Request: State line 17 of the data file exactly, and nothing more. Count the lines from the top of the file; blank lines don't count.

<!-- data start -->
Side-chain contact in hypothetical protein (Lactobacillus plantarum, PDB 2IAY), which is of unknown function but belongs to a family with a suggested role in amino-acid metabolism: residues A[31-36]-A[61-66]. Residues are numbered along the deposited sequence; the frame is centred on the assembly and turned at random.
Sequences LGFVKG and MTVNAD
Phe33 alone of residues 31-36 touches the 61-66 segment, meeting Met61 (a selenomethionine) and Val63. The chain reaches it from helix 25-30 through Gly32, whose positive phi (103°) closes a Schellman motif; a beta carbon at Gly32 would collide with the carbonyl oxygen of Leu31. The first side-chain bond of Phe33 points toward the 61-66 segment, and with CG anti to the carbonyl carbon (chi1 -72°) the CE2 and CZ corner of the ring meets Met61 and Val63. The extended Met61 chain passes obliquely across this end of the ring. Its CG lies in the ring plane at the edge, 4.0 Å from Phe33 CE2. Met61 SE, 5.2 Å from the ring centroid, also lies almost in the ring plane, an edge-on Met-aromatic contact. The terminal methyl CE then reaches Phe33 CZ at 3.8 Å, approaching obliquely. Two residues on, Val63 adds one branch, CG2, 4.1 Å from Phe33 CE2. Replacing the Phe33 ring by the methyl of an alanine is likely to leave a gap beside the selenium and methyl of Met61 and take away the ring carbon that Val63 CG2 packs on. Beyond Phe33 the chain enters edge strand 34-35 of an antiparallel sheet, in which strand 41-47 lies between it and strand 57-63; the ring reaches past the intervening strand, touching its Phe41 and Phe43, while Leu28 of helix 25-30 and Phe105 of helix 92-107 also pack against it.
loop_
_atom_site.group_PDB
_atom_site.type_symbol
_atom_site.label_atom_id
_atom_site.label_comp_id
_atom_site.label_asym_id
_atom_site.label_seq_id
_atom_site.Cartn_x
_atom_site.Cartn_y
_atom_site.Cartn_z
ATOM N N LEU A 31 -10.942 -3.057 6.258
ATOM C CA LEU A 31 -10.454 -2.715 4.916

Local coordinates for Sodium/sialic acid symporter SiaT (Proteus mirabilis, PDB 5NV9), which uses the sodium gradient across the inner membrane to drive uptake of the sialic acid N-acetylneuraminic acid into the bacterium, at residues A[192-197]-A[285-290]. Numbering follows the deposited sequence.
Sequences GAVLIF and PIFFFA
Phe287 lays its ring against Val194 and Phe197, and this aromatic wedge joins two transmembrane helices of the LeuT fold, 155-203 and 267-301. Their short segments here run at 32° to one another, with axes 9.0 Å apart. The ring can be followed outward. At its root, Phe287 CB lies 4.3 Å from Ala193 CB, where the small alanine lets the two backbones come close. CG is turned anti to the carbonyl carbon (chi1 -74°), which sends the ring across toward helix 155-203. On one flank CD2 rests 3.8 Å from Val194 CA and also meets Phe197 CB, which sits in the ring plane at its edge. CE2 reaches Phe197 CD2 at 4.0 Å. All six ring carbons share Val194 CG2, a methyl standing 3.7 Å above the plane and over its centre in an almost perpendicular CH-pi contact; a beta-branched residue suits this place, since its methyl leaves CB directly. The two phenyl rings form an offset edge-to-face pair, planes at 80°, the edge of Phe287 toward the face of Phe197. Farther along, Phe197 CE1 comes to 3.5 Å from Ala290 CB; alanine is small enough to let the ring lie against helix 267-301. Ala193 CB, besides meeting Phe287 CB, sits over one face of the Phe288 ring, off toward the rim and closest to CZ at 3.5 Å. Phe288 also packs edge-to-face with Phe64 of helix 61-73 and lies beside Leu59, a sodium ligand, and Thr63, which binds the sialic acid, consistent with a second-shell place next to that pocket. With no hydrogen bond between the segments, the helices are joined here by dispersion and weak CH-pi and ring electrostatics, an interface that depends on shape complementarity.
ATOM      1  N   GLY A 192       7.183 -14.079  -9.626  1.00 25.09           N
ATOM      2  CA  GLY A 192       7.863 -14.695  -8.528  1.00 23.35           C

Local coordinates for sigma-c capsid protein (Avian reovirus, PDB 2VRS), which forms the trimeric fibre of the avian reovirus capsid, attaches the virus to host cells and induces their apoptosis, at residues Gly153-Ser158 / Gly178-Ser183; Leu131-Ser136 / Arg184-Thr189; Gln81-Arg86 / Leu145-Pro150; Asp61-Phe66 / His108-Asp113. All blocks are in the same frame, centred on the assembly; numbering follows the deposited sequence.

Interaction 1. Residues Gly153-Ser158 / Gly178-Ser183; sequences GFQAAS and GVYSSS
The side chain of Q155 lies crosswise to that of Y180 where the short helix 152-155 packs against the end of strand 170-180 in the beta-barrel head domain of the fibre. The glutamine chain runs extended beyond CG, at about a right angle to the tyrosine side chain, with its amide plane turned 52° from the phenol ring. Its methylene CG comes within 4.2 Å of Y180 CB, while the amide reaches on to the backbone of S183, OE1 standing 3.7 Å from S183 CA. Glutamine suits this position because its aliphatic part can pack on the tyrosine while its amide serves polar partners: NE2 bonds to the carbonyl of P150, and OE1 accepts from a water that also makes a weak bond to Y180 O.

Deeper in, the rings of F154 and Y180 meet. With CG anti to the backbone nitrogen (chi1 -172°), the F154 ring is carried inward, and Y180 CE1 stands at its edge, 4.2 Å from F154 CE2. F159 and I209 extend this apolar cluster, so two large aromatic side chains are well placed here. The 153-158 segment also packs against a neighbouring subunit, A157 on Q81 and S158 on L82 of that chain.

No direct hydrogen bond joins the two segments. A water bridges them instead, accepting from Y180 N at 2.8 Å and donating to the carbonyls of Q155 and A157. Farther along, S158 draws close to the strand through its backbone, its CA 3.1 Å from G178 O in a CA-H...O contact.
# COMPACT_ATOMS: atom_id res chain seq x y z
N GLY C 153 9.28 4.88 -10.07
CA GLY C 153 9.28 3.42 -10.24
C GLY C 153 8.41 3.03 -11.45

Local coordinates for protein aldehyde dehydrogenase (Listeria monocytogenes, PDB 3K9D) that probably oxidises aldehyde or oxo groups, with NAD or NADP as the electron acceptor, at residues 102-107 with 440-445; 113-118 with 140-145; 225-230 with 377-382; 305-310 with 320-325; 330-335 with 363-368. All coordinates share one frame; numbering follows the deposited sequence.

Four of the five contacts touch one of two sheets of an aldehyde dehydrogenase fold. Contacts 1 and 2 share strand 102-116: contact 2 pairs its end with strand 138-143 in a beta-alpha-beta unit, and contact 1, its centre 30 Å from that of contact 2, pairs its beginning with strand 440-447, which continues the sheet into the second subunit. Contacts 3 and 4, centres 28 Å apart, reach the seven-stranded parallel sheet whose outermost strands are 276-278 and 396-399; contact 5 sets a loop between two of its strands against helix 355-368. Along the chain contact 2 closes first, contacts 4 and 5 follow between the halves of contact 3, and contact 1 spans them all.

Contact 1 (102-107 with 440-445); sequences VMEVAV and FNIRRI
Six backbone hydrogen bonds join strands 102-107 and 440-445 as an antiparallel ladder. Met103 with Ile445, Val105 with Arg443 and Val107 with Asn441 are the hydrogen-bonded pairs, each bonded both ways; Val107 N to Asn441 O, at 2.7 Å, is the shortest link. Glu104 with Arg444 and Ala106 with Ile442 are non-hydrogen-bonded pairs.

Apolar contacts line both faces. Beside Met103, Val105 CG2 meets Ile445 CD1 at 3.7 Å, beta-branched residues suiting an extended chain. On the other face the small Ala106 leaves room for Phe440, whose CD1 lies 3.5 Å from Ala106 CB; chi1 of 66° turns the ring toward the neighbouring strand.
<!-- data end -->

Sequences GAVLIF and PIFFFA